Monday, January 12, 2015 / by Matthew Freda
Who packs your parachute?
The winter can be a tough time of year for many people no matter what the weather is outside their window. The holidays are over and the months of this time of year are smack dab between the end of the holiday season and the month of April, when taxes are due.
It’s during these shorter days and longer nights that we all need support of some kind. Sometimes it’s a simple as a quick smile or hello and other times it’s an ear we need to bend or a shoulder we need to lean on. And sometimes, we’re the one lending the ear or the shoulder.
In this week’s Monday Morning Mojo, Charles Plumb, former US Navy fighter pilot and Vietnam Veteran, talks about the men who packed the parachutes for them prior to their going on sorties during the war.
As you read the story, notice the correlation he draws between his recognition of the men who packed parachutes and our need to be supportive and cognizant of those people who “pack our parachutes” each and every day by being there for us.
It’s a short, but powerful story.
Hope you enjoy it.
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A true story…
Charles Plumb was a U.S. Naval Academy graduate and a U.S. Navy jet pilot in the Vietnam War. He flew 75 combat missions and during that time, his plane was struck down by a surface-to-air missile. Plumb ejected and parachuted to the ground, landing in enemy territory, and was captured.
He spent 6 long years in a communist Vietnamese prison. He survived the ordeal and now speaks to people on what he learned through surviving in a prison camp.
In his lectures, he recounts the story of the time he and his wife were sitting in a restaurant. A man eating there came up and said, "You're Plumb! You flew jet fighters in Vietnam from the aircraft carrier Kitty Hawk. You were shot down!"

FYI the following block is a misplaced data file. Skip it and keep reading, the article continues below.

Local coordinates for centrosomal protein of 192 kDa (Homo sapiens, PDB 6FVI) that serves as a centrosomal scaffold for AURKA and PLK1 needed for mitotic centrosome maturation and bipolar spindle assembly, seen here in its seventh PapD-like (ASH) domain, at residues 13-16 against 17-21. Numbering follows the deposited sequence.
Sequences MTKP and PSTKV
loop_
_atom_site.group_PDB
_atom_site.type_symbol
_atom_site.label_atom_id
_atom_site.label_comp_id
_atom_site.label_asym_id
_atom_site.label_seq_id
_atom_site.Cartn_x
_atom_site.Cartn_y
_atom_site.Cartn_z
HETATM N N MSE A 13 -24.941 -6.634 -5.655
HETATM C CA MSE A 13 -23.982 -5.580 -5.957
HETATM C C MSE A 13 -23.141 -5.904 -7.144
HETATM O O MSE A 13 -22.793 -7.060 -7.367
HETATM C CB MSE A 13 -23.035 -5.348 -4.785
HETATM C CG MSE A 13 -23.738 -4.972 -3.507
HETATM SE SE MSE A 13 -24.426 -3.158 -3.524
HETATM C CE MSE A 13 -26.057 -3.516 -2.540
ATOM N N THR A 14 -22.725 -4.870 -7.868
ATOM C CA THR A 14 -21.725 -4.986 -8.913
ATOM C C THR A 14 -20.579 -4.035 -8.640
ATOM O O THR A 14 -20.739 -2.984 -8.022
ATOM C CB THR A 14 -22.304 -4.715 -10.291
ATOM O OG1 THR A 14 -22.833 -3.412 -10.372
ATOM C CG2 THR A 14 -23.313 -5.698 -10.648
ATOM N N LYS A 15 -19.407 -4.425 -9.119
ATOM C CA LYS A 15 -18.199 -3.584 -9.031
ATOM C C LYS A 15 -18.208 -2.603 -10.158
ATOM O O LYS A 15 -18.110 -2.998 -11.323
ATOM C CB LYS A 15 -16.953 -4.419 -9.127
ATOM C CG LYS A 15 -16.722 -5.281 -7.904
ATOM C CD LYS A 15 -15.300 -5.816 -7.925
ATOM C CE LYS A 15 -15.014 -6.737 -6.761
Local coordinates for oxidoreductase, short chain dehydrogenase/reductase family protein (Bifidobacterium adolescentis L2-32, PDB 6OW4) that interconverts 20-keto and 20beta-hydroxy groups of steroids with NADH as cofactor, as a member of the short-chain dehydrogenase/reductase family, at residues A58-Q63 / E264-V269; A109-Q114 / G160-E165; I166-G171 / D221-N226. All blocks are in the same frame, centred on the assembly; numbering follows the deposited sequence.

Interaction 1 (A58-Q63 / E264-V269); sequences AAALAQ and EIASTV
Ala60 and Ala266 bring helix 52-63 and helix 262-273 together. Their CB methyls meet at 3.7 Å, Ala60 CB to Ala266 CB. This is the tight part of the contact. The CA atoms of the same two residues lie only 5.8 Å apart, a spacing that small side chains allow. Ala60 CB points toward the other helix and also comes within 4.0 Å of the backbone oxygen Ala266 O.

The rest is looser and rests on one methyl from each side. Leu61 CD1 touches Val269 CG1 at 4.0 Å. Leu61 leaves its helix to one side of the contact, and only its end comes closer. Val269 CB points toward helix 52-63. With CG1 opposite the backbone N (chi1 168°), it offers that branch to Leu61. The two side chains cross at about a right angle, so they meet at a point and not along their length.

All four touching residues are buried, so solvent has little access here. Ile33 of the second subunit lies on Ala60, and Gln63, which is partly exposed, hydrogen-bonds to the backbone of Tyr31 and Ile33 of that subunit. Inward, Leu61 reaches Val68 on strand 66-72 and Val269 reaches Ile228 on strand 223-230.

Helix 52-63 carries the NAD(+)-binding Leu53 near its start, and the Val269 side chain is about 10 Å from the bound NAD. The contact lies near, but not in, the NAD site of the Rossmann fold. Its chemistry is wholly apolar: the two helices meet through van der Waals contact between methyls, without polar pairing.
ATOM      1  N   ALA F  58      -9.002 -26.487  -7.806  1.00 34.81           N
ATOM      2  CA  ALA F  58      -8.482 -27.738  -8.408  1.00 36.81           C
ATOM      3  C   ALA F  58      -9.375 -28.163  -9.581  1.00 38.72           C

Astonished, Plumb asked him: "How on God’s green earth did you know that?"
"I packed your parachute," the man replied.
Plumb was overcome by what he just heard and gasped in astonishment and gratitude. The man shook his hand and said, "I guess it worked!" Plumb assured him, "It sure did. If your chute hadn't worked, I wouldn’t be here today."
Plumb lay awake that night, thinking about that man. Plumb says, "I kept wondering what he might have looked like in his Navy uniform: a white hat, a bib in the back, and bell-bottom trousers. I kept thinking how many times I could have walked right by him and not even said 'Good morning, how are you?' or anything because, you see, I was a fighter pilot and he was simply a sailor."
Plumb considered how much time that sailor must have spent on a long wooden table in the bowels of the ship, carefully weaving the shrouds and folding the silks of each chute, holding in his hands each time the fate of someone he didn't know.
Plumb asks his audience – and asks you – "Who's packing your parachute?"
We all have someone who provides what we need to make it through the day. Plumb also points out that he needed many kinds of parachutes when his plane was shot down over enemy territory: he needed his physical parachute, his mental parachute, his emotional parachute and his spiritual parachute.
He reached out in all these areas before being rescued.
Many times in the daily challenges we face in life, we miss what is really important. We forget to say hello, please, or thank you, give someone a pat on the back on something wonderful that has happened to them, praise them, or just do something nice for no reason.
As you go through this week, these winter months and even this year, acknowledge the people who pack your parachute.